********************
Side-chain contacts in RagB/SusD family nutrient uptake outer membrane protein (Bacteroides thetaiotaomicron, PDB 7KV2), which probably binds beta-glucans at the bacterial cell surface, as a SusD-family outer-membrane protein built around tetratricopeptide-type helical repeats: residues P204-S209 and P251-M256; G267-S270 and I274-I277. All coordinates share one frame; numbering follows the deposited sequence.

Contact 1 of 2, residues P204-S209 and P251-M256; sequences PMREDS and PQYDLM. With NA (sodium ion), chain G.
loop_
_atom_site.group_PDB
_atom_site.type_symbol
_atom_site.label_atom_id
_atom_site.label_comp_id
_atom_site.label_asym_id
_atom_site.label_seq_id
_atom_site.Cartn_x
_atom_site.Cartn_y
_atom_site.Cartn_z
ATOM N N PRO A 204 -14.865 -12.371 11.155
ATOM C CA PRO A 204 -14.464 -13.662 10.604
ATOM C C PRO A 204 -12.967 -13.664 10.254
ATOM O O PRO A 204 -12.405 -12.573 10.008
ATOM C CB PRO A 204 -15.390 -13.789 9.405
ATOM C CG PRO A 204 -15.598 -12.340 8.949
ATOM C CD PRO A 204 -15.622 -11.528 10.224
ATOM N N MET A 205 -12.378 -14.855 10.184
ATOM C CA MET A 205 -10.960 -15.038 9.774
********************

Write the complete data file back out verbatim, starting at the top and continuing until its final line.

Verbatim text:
Side-chain contacts in RagB/SusD family nutrient uptake outer membrane protein (Bacteroides thetaiotaomicron, PDB 7KV2), which probably binds beta-glucans at the bacterial cell surface, as a SusD-family outer-membrane protein built around tetratricopeptide-type helical repeats: residues P204-S209 and P251-M256; G267-S270 and I274-I277. All coordinates share one frame; numbering follows the deposited sequence.

Contact 1 of 2, residues P204-S209 and P251-M256; sequences PMREDS and PQYDLM. With NA (sodium ion), chain G.
loop_
_atom_site.group_PDB
_atom_site.type_symbol
_atom_site.label_atom_id
_atom_site.label_comp_id
_atom_site.label_asym_id
_atom_site.label_seq_id
_atom_site.Cartn_x
_atom_site.Cartn_y
_atom_site.Cartn_z
ATOM N N PRO A 204 -14.865 -12.371 11.155
ATOM C CA PRO A 204 -14.464 -13.662 10.604
ATOM C C PRO A 204 -12.967 -13.664 10.254
ATOM O O PRO A 204 -12.405 -12.573 10.008
ATOM C CB PRO A 204 -15.390 -13.789 9.405
ATOM C CG PRO A 204 -15.598 -12.340 8.949
ATOM C CD PRO A 204 -15.622 -11.528 10.224
ATOM N N MET A 205 -12.378 -14.855 10.184
ATOM C CA MET A 205 -10.960 -15.038 9.774